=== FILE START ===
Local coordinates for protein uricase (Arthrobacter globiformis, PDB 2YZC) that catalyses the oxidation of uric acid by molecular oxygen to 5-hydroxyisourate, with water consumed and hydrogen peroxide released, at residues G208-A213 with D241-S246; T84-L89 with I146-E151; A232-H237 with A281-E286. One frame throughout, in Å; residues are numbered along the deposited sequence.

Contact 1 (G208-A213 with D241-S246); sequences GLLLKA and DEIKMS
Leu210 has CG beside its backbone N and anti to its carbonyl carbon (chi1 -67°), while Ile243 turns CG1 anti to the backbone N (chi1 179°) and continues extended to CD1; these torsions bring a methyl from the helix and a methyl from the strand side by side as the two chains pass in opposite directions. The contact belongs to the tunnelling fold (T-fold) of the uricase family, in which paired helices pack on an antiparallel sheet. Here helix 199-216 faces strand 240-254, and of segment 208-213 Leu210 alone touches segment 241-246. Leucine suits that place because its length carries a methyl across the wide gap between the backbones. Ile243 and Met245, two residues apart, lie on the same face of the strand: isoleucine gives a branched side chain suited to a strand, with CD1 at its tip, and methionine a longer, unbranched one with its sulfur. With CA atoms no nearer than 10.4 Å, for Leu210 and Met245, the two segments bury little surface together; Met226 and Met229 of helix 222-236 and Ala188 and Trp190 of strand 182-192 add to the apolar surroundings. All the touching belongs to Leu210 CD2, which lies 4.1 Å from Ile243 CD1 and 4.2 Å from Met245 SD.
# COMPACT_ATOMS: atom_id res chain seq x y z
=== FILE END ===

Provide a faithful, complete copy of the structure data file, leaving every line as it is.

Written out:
Local coordinates for protein uricase (Arthrobacter globiformis, PDB 2YZC) that catalyses the oxidation of uric acid by molecular oxygen to 5-hydroxyisourate, with water consumed and hydrogen peroxide released, at residues G208-A213 with D241-S246; T84-L89 with I146-E151; A232-H237 with A281-E286. One frame throughout, in Å; residues are numbered along the deposited sequence.

Contact 1 (G208-A213 with D241-S246); sequences GLLLKA and DEIKMS
Leu210 has CG beside its backbone N and anti to its carbonyl carbon (chi1 -67°), while Ile243 turns CG1 anti to the backbone N (chi1 179°) and continues extended to CD1; these torsions bring a methyl from the helix and a methyl from the strand side by side as the two chains pass in opposite directions. The contact belongs to the tunnelling fold (T-fold) of the uricase family, in which paired helices pack on an antiparallel sheet. Here helix 199-216 faces strand 240-254, and of segment 208-213 Leu210 alone touches segment 241-246. Leucine suits that place because its length carries a methyl across the wide gap between the backbones. Ile243 and Met245, two residues apart, lie on the same face of the strand: isoleucine gives a branched side chain suited to a strand, with CD1 at its tip, and methionine a longer, unbranched one with its sulfur. With CA atoms no nearer than 10.4 Å, for Leu210 and Met245, the two segments bury little surface together; Met226 and Met229 of helix 222-236 and Ala188 and Trp190 of strand 182-192 add to the apolar surroundings. All the touching belongs to Leu210 CD2, which lies 4.1 Å from Ile243 CD1 and 4.2 Å from Met245 SD.
# COMPACT_ATOMS: atom_id res chain seq x y z